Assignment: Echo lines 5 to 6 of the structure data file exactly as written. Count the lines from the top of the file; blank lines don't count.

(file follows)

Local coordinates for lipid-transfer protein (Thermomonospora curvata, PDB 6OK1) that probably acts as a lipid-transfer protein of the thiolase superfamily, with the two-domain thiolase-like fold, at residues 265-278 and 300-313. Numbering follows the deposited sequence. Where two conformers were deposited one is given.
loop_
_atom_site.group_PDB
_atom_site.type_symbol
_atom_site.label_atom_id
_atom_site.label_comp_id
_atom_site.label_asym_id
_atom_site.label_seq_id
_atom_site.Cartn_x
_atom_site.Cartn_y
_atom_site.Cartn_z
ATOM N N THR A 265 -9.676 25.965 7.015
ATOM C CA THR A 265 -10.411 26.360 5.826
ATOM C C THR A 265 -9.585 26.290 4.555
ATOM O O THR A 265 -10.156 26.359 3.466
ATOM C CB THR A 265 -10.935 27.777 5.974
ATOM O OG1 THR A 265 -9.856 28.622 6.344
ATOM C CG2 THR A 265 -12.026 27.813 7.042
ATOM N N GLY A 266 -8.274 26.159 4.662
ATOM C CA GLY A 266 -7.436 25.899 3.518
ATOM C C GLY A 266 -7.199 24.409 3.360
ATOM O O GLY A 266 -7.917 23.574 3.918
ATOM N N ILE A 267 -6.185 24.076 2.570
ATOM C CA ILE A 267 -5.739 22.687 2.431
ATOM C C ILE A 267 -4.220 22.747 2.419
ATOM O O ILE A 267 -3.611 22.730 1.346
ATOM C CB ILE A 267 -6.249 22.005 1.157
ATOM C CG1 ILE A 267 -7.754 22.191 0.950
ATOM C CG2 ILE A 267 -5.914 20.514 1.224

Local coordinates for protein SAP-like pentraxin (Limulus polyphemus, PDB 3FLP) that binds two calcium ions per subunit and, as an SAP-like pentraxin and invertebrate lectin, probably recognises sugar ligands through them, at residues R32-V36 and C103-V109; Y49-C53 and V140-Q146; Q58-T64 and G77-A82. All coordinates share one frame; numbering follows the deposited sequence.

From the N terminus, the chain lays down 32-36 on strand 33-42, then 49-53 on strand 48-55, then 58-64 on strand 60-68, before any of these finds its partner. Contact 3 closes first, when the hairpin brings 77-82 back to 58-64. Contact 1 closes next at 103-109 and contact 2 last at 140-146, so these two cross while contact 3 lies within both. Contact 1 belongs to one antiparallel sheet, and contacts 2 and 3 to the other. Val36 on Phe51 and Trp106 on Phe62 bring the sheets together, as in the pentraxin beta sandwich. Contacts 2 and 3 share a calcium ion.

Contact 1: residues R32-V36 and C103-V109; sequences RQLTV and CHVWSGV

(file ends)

_atom_site.label_atom_id
_atom_site.label_comp_id